PA 10-176—sHB 5220

General Law Committee

Judiciary Committee


SUMMARY: This act requires any person conducting business in the motor fuel industry that files merger, acquisition, or any other information regarding market concentration in this state with the Federal Trade Commission (FTC) or the U. S. Department of Justice (US DOJ) to simultaneously provide the same information to the state attorney general in compliance with the federal Hart-Scott-Rodino Antitrust Improvements Act (HSR Act, see BACKGROUND).

It authorizes the attorney general to measure the market concentration due to mergers or acquisitions with the Herfindahl-Hirschman Index (HHI, see BACKGROUND). If the attorney general decides to measure market concentration, he or she must use the HHI. Additionally, if the HHI score raises market concentration concerns, the attorney general can request more information, which must remain confidential.

Failure to provide merger, acquisition, or other market concentration documents to the attorney general or failing to comply with his or her investigation could result in civil penalties or court orders for compliance.

The act requires the state to cooperate in the attorney general's investigation with the federal government and other states, including sharing information and evidence it obtains. It prescribes acceptable methods of serving the legal documents.

It also sets conditions on gasoline sales during abnormal market disruptions created by weather conditions, emergencies, and other adverse conditions.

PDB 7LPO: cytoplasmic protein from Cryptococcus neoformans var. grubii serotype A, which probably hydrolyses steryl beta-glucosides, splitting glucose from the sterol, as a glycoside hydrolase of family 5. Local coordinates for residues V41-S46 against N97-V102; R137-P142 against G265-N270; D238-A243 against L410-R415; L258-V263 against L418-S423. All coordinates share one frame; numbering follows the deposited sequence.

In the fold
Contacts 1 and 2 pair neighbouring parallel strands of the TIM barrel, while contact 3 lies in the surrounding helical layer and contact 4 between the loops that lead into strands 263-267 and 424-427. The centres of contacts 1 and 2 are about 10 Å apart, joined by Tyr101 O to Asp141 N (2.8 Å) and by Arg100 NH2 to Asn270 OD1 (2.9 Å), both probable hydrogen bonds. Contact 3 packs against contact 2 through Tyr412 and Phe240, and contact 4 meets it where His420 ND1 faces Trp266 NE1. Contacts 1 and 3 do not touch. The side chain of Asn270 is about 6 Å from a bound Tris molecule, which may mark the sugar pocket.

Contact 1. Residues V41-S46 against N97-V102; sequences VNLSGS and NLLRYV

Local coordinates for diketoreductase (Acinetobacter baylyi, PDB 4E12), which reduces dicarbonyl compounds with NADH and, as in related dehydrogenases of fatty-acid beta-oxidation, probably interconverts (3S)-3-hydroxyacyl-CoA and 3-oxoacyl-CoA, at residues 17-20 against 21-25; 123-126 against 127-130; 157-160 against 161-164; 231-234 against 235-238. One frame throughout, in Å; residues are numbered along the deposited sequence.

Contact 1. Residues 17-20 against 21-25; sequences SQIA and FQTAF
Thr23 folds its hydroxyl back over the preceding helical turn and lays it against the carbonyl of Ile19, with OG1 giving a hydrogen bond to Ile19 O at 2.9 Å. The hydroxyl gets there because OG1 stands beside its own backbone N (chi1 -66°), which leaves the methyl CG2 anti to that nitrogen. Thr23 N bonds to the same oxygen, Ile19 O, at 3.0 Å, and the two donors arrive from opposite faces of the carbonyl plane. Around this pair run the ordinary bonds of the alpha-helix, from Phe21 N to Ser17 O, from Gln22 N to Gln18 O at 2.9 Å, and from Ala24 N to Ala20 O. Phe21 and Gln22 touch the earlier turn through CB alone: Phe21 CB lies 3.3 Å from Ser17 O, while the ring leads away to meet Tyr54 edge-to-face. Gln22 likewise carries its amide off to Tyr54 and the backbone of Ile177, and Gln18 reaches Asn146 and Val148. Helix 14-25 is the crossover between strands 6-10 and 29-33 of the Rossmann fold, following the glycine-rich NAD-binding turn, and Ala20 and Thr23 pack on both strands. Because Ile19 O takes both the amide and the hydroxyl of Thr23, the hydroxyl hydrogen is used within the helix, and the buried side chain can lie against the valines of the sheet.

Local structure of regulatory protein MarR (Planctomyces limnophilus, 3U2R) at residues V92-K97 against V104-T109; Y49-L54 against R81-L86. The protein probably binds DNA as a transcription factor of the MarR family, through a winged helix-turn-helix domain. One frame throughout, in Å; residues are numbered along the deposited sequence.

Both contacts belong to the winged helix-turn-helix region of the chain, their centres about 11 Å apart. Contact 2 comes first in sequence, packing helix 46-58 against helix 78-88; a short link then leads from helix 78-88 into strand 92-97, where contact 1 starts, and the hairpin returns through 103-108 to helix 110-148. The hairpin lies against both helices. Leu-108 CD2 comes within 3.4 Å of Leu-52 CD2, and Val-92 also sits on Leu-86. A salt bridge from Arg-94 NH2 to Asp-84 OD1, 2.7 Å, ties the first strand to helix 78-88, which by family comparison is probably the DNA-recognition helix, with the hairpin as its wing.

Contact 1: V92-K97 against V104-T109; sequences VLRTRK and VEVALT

EFFECTIVE DATE: July 1, 2010


Under the bill, if the HHI score is (1) between 1,000 and 1,800 and increases by more than 100 points or (2) equal to or greater than 1,800 and increases by more than 50 points, the attorney general may ask for more information.

If, in the future, the FTC or US DOJ uses different HHI scores to measure market concentration and its changes, the attorney general must use the new scores to determine whether to investigate.


The attorney general may subpoena documentary material that includes written, recorded, or electronic information. The subpoena demand must state: (1) the nature of the investigation; (2) the types of documentary material to be reproduced, specific enough to allow the material to be accurately identified; and (3) a date that allows reasonable time to assemble materials for compliance. The attorney general cannot require any information that would be privileged or precluded from disclosure if demanded in a grand jury investigation.

The material submitted to the attorney general, whether by subpoena or voluntarily, must be held in the attorney general's custody and not be disclosed to the public. The material must be returned when the investigation ends or on the final determination of an action or proceeding.

Under the act, during an antitrust investigation, the attorney general may subpoena individuals to testify in matters relevant to the scope of the alleged violations. Their appearance must be under oath, with a written transcript made. The transcript must be furnished to the person testifying, but not be publically disclosed. The attorney general may also issue written interrogatories with a reasonable time for response. These interrogatories must also be answered under oath and not made public.

If a person fails to provide merger, acquisition, or other market concentration documents or does not comply with the investigation, the attorney general may apply to Hartford Superior Court for an order (1) requiring compliance or (2) imposing a civil penalty of up to $2,000. The court may order compliance upon notifying, and serving the order on, the person. It may impose the penalty after giving notice and conducting a hearing.